I will be working on an interesting multimedia presentation and I was wondering if anyone knows of some copyright friendly sites that would allow students to download educational videos in order to incorporate parts of the video into MovieMaker. We can't access Youtube in our district, so that is not an option.

Thanks so much,

Chris Clementi

Tags: multimedia, video, videos

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There are 3 schoolfriendly video sites I know of, www.teachertube.com www.schooltube.com www.nextvista.org you could also try www.dotsub.com which is a site that also enables trnaslations to be made and adds the translations as subtitles
Hi Chris,

You may want to take a look at Open Media Network or NUVU.tv (a site that compiles news clips from the net and organizes them fairly well. I also came across an article on TechLearning.com that discusses a couple of ways to download YouTube videos and save them as flash or mpeg videos. Check it out here.

Cheers,
Scott
Thanks for the feedback on sites that will let you download videos for multimedia projects. This network has been great! I hope I can reciprocate.
Thanks for asking this question! I learned a lot too--all I knew was teachertube and United Streaming, which is useful, but COSTLY and I don't have access anymore at my new school!
I have been getting feedback about United Streaming. We actually have it in our district. The only problem is I was wanting the students to be independent on gathering their videos for the presentations.The projects are pretty specific. Youtube would be perfect for this project, but there are too many inappropriate videos and it is blocked in our district. I don't know if I'm missing anything when it comes to United Streaming, but when downloading the movies, I have to convert it before inserting it into MovieMaker.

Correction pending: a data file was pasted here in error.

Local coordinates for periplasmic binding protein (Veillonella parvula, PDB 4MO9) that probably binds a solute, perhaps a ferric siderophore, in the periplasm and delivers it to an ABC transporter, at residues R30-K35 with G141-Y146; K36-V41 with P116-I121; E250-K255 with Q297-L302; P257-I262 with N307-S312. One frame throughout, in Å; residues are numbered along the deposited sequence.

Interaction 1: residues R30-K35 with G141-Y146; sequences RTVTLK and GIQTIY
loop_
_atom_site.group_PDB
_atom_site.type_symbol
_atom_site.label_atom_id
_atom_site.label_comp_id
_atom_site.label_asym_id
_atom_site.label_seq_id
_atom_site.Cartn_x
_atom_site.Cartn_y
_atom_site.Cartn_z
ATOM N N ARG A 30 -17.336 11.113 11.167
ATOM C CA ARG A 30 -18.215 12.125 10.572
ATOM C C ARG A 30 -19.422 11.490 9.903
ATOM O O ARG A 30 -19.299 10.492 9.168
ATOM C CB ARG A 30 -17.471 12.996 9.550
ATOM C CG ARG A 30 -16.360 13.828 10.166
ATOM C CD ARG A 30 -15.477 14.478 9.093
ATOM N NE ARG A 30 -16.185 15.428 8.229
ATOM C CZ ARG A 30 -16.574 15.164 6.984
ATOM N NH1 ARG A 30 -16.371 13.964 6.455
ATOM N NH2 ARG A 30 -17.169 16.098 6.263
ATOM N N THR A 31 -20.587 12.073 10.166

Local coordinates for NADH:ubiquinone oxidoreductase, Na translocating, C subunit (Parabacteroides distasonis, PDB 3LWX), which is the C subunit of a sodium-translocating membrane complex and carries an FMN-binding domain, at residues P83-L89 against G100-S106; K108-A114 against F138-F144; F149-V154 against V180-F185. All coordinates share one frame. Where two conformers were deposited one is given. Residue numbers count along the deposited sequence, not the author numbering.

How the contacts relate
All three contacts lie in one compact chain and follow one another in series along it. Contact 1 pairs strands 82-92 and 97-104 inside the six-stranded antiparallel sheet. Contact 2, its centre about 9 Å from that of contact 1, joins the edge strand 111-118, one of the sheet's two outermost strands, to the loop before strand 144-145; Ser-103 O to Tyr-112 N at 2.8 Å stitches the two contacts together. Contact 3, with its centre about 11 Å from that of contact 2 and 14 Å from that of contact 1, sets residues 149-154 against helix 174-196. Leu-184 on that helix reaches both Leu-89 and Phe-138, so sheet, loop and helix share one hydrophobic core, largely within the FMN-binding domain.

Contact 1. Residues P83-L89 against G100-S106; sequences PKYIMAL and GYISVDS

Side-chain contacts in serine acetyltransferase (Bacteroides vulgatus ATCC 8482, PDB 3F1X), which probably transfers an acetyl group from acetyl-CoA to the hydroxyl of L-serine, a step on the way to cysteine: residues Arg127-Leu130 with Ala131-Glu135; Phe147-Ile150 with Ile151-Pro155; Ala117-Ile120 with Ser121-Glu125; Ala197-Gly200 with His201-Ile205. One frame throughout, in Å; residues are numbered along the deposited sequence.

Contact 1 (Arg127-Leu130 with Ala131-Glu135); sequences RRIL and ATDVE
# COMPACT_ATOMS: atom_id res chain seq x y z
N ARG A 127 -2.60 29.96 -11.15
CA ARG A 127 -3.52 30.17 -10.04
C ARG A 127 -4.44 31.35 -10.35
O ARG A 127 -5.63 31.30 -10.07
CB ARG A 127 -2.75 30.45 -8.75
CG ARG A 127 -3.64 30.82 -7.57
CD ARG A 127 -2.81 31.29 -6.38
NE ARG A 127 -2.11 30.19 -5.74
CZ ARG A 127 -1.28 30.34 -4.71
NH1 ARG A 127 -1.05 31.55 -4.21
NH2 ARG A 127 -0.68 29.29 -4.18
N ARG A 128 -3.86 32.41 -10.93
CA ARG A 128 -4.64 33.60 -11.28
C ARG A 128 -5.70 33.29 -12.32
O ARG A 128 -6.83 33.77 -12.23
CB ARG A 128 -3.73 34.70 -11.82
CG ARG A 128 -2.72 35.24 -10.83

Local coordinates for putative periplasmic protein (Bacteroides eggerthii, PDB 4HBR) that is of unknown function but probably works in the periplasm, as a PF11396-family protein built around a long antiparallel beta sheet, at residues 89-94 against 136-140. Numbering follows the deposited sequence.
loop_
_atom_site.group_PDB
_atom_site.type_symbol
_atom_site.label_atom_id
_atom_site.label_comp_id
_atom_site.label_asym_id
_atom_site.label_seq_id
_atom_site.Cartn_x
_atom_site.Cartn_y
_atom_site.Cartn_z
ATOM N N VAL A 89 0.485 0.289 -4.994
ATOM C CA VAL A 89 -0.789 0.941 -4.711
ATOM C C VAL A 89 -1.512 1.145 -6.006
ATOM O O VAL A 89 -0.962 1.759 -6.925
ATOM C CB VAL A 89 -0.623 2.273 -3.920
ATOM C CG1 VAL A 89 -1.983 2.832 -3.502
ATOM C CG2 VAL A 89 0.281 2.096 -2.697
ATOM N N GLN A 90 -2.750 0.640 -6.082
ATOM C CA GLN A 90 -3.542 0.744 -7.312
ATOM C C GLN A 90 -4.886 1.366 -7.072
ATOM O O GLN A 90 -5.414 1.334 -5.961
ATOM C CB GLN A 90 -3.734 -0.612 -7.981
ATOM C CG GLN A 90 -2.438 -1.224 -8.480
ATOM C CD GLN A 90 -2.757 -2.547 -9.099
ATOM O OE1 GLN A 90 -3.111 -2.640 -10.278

Thanks
We used the Library of Congress site to create a multimedia project. Here's a link to our project: http://sfxlg.wikispaces.com/Industrialization
The students are able to download video, audio files and images from Library of Congress because the material is so old and no longer copyright protected. We used iMovie (Mac's program similar to Movie Maker.) The students downloaded several pieces of media from the site, and then imported the pieces into the video editing software. The students recorded their own narration to go along with the images. The results were really amazing! The only downside is that the videos are really small and when they are imported into the software, some of them can be quite grainy. iMovie does a great job with images though, with the Ken Burns effect.

The other idea is....what about just doing some filming on their own? A lot of digital still cameras have the ability to take short video. Maybe you could find out if teachers and parents could lend your class some still or digital cameras to use for your project. Our students routinely use their own cameras (since we only own 3) for projects.
My employer, WGBH, has recently begun releasing video for re-use in education. It's a bit disparate right now, as we try to reach different audiences:

Teacher's Domain is a digital library of learning resources from public broadcasting and other trusted sources. To see the media available for re-use go to http://www.teachersdomain.org/exhibits/hew06-ex/index.html and follow any of the links labeled "Download, Share, and Remix." (free registration required)

The WGBH Lab Sandbox is aimed less at educators and more at filmmakers. Its free resources are available for any use, at http://lab.wgbh.org/sandbox/

Other non-WGBH resource you might look is OER (Open Educational Resources) commons, http://oercommons.org and the emerging cclearn, http://learn.creativecommons.org from the folks who brought you the creative commons license.

- Peter Pinch
Director of Technology
WGBH Interactive
This is great! I am so glad you asked this question!

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